The New York Times published a detailed report about Lebanese officials trying to limit Judge Sawan’s investigation into the Beirut Blast.
The report exposes how Lebanon’s powerful political elite are actively working to block the judge from questioning senior figures, much less holding them responsible. Details also revealed how restricted judge Sawan has been in his assigned mission since the start.
“Prime Minister Hassan Diab promised a comprehensive investigation, and the task fell to a 60-year-old judge with little public profile, Fadi Sawan,” New York Times author Ben Hubbard wrote in his report.
According to Judge Sawan’s associate, the lead investigator started questioning people in a windowless office in the Hall of Justice that was so small there was scarcely room for the case files.
It is certainly revealing of the extent of concern of the officials, even the judiciary, to allocate such a restricted working space to the person assigned with a task of that magnitude: Investigating the biggest mass-crime in the country’s history.
And it goes worse.
While “he has since acquired more space,” Hubbard’s source said, “his staff consists of only two clerks, who take notes by hand.”
The New York Times author reflects on the documents obtained by news outlets after the blast and that explain how a range of senior officials had been previously warned about the ammonium nitrate, including the president, the prime minister, the head of the Lebanese Army, and a number of judges and ministers.
Hence, it becomes even more infuriating to learn that these officials who had the power to stop the tragedy from happening not only failed to do so but they have been restricting the work of the leading judge.
After Judge Sawan charged caretaker Prime Minister Hassan Diab, and former ministers Ghazi Zaiter, Ali Hassan Khalil, and Youssef Fenianos, a powerful line of political forces banded together to accuse the judge of overstepping his boundaries.
Hubbard describes the “band” in a simple line up that is quite indicative:
“The political party of President Michel Aoun said the judge might have broken the law. Hezbollah, the powerful Shiite Muslim militia and political party, accused him of “political targeting.” Former Prime Minister Saad Hariri, the most prominent Sunni Muslim politician, met with Mr. Diab to show solidarity against what he called ‘the clear and flagrant violation of the Constitution’.”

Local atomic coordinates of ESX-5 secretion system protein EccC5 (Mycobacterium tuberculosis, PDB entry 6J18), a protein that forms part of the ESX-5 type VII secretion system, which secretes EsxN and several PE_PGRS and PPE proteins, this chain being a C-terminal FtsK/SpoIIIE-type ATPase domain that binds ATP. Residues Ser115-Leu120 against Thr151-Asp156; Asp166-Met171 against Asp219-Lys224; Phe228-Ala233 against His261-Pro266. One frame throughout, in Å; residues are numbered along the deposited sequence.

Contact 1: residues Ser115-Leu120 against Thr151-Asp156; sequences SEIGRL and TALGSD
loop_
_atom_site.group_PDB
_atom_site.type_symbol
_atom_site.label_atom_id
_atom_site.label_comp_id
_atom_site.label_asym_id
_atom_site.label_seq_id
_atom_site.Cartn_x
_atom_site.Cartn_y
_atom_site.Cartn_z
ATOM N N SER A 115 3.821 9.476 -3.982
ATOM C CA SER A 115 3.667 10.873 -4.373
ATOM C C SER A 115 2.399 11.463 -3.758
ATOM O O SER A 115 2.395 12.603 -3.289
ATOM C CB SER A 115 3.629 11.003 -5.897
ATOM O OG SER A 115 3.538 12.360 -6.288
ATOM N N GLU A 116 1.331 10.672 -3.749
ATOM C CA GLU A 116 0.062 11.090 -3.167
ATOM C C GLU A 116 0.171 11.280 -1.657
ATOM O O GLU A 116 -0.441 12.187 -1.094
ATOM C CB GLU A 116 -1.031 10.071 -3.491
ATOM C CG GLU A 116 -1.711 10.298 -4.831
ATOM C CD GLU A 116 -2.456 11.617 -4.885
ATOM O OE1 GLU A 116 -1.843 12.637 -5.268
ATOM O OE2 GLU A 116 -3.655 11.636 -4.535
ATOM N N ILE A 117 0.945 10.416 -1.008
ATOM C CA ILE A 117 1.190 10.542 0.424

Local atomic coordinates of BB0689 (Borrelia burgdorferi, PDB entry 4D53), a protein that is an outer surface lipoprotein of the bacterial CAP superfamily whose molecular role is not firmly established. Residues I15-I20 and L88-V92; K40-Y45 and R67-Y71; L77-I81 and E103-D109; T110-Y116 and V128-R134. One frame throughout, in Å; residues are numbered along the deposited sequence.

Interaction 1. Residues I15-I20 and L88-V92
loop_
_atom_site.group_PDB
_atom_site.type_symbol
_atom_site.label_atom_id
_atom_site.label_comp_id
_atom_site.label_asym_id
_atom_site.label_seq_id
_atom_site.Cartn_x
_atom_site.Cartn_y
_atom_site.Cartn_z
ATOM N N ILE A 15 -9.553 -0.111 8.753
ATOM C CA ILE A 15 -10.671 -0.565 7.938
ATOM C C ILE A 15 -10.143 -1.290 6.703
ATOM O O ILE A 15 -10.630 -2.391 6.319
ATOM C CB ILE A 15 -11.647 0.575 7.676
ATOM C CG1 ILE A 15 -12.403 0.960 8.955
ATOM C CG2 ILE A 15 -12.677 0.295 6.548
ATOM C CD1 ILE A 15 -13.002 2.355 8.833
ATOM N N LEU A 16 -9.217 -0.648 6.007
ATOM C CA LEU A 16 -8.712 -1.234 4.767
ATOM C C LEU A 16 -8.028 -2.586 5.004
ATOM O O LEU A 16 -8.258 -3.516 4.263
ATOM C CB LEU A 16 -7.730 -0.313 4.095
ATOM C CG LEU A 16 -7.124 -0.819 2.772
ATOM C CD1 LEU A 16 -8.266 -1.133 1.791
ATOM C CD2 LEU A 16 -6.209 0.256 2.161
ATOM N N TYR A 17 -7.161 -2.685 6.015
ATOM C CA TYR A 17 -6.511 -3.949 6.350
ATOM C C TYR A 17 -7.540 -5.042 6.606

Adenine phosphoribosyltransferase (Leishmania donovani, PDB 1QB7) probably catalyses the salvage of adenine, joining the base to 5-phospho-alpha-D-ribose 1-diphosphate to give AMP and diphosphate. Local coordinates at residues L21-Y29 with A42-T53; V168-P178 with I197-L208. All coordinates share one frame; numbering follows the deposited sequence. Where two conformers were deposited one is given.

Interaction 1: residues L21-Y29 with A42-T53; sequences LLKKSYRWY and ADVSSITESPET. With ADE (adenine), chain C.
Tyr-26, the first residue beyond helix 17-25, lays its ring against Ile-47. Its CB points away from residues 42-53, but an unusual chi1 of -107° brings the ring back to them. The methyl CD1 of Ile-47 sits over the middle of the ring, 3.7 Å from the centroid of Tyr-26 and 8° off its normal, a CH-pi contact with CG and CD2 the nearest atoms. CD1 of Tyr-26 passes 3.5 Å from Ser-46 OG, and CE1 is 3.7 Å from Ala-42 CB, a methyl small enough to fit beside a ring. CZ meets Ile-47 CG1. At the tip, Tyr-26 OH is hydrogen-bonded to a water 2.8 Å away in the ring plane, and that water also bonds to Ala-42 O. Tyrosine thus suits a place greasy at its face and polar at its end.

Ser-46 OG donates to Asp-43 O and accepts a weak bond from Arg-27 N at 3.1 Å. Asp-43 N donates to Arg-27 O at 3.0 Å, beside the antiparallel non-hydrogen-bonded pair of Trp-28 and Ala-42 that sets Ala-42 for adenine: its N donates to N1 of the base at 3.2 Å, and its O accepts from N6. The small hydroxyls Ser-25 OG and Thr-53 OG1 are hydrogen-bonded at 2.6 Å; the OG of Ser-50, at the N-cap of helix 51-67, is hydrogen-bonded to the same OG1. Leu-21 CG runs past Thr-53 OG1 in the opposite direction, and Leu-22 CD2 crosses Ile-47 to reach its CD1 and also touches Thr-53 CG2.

And he goes further including in the caretaker interior minister Muhammad Fahmi who challenged Judge Sawan’s summons of the indicted officials.
Calling it a ‘further escalation of the challenge to the Judge’s authority’, he cited how Fahmi “said that he would not ask the security forces to arrest the accused ministers, even if warrants were issued.”
Hubbard is pointing to the clear actions taken by the Lebanese political elite to hinder the investigation from bearing fruit, and it’s working. Fadi Sawan suspended the inquiry for 10 days in order to respond.
That’s if an outcome-yielding response could be possible, considering that the judge is facing stern opposition from those same who are meant to lend him all support.
Yet again, a windowless office with barely some space for the case files, a two-clerks team, and so on, that’s already all too indicative of how seriously the country’s authorities have taken this crucial investigation from the start.
All while the nation awaits closure and justice.
At the judge halting the probe, the people prompted to take a stand of solidarity with him, demanding that the investigations continue. They demonstrated in front of the Judge’s house in Achrafieh, Beirut, on the same day he announced the suspension.
“Bring them all in,” the protesters chanted, insinuating that all the corrupt politicians in power are responsible for the tragedy. “No one’s above the law.”
Critics of the judge argue of the fact that current and former government ministers can be tried only by a special tribunal after they have been indicted by a two-thirds vote in Parliament.
However, in all of Lebanon’s history, such a tribunal has never been activated, nor has Parliament made any effort to do so since the explosion.
“What bigger event than the destruction of the port and half of Beirut do they need to constitute this council?” Charles Rizk, a former justice minister, said in an interview. “All of this is a hoax, a fraud to make everyone forget who was really responsible.”
The New York Times journalist makes it clear that prominent Lebanese politicians are pulling the case into a political sphere, one that they control and which has rarely punished one of their own.
“Legality is important, but we are stuck with the politics, and the politics is stronger here,” former minister Rizk said.
With the blast investigation paused, all scheduled questioning sessions have been postponed. That includes the questioning of Caretaker Prime Minister Hassan Diab and a joint hearing session with State Security Head Major General Tony Saliba and State Security official Major Joseph Naddaf.
“This blast was a milestone in Lebanese history,” Nizar Saghieh, a lawyer who heads The Legal Agenda, a rights watchdog, told The New York Times.
“It is not just about the blast, it is the whole system. If we fail in this battle, we will not be able to hold anyone accountable for the country’s collapse,” Saghieh added.